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KDE

Announcing first Inqlude alpha release

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KDE

Three years ago, at Randa 2011, the idea and first implementation of Inqlude, the Qt library archive, was born. So I'm particularly happy today to announce the first alpha release of the Inqlude tool, live from Randa 2014.

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PyKDE5 Status

Filed under
Development
KDE

Also note that only Python 3 is supported. It doesn't make sense to support legacy Python versions like 2, especially when developers need to do a port anyway from PyKDE4 to PyKDE5.

Another important reason is that it costs more time and effort to support more configurations. It is no secret to anyone who has followed PyKDE4 development and support just a little bit, will have noticed that my time for KDE is very limited. The situation isn't likely to improve, in fact in a couple months it should get worse if all goes to plan. Smile I see that some people have stepped in to fill the void and fix some of the build and installation problems they have encountered (hi Luca!). This is great and I encourage people to get involved where possible. The hardest part is getting a working dev environment set up, deep C++ knowledge isn't really needed (I certainly don't have deep C++ knowledge!).

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KDE Frameworks 5.1.0 and Plasma 5.0.1 on the horizon

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KDE

You don’t have to remove the KDE 5 packages in order to get logged into your familiar KDE 4 desktop by the way – just choose the appropriate Desktop Environment. As I said, the two environments don’t bite.

One thing you will notice, is how fast the new desktop is. The Plasma Desktop in KDE 5 uses an all-new, fully hardware-accelerated graphics stack on top of Qt5 and the Frameworks5 libraries, and the effect is amazing. Resource usage is still high but the reason for that is known: it is caused by a design issue in KWin and that is currently being worked on.

KDE 5 has been my default desktop for the past week (using Plasma 5.0.0 package), and I hope that the update to Plasma 5.0.1 will fix a couple of pesky bugs.

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First Update to KDE Frameworks 5

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KDE

KDE has today made the first update to KDE Frameworks 5. Frameworks are our addon libraries for Qt applications which provide numberous useful features using peer reviewed APIs and regular monthly updates. This release has 60 different frameworks adding features from Zip file support to Audio file previews, for a full list see KDE's Qt library archive website Inqlude. In this release KAuth gets a backend so you can again add features which require root access, KWallet gets a migration system from its KDELibs 4 version and support has been added for AppStream files.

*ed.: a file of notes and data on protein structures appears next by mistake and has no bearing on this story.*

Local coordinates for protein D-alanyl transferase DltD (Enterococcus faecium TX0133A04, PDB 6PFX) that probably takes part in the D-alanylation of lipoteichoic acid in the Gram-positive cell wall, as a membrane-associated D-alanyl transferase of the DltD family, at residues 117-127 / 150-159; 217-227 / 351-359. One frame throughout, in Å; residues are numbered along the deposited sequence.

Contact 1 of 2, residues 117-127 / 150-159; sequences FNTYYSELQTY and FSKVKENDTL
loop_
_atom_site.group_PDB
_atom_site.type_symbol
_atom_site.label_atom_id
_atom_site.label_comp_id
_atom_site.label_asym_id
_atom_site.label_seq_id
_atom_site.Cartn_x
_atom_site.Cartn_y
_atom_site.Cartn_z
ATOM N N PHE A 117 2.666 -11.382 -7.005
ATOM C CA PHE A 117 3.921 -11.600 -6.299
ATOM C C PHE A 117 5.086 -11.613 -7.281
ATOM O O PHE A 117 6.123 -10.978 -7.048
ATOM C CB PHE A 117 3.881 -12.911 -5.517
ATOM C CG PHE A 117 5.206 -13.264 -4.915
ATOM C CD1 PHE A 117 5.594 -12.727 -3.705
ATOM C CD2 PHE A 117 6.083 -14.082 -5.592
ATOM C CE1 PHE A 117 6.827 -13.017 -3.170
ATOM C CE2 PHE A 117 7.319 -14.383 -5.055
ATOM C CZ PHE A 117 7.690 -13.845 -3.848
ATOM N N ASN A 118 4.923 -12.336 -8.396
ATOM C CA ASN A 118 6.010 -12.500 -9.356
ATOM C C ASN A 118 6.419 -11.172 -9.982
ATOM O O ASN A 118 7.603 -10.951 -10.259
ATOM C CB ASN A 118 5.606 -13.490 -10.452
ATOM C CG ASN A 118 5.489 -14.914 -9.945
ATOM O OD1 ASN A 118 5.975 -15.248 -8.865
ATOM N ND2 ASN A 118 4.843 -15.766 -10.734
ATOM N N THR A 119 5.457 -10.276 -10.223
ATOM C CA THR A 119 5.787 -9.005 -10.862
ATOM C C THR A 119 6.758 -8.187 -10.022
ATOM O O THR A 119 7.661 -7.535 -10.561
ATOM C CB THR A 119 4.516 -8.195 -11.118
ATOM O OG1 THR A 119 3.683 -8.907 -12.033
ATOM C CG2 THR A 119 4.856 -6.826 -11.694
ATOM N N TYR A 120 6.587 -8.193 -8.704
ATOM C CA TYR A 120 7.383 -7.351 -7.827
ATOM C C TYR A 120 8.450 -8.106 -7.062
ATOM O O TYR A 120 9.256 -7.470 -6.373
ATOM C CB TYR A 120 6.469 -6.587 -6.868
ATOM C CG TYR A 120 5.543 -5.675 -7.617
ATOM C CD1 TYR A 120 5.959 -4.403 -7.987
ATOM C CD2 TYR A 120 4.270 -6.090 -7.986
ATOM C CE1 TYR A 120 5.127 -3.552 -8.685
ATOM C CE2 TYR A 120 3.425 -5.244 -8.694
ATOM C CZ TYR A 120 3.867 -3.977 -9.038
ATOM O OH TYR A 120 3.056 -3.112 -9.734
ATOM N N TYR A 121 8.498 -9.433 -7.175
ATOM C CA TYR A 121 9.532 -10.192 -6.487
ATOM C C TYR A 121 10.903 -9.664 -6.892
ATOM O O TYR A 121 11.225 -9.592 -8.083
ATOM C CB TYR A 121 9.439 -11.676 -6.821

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Plasma Addons - Where we are in Plasma5

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KDE

When we were building towards 5.0, we made the choice to focus all the effort on the core, and not release plasma-addons. It would have been simply too much work and quality of the core would have suffered.

The intention was to start bringing them back from 5.1, which will be in approximately 2 months from now.

The amount of stuff in plasma addons is huge.

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Digia spins Qt unit as a separate company

Filed under
Development
KDE

As the adoption of Qt is increasing in commercial as well as Open Source projects the company behind the project, Digia, has decided to spin Qt unit as a new company.

Digia has been facing a resource challenge with Qt as 75% of the contribution comes from Digia employees. Qt has dual presence one at qt.digia.com and one at qt.project.com and these two sites or two entities have drifted apart instead of coming closer. Now what is the difference between the two? Same as with any open source project and commercial product. qt.digia.com is all about commercial offering whereas qr-project is all about the community.

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Qt Creator 3.2 RC1 Is Now Ready for Download and Testing

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KDE

Qt Creator 3.2 RC1, a cross-platform IDE (integrated development environment) tailored to the needs of Qt developers and part of the Qt Project, is now available for download and testing.

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digiKam Software Collection 4.2.0 released...

Filed under
KDE
Software

As usual, we have worked hard to close your reported issues since the previous stable release 4.1.0. A list of the issues closed in digiKam 4.2.0 is available through the KDE Bugtracking System.

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More KDE:

  • A Wallpaper Plugin Demo For Plasma 5.

    As part of the core Plasma team I have spent a long time helping in the migration to make everything QtQuick2.0 based, making sure we get the most out of the OpenGL backing.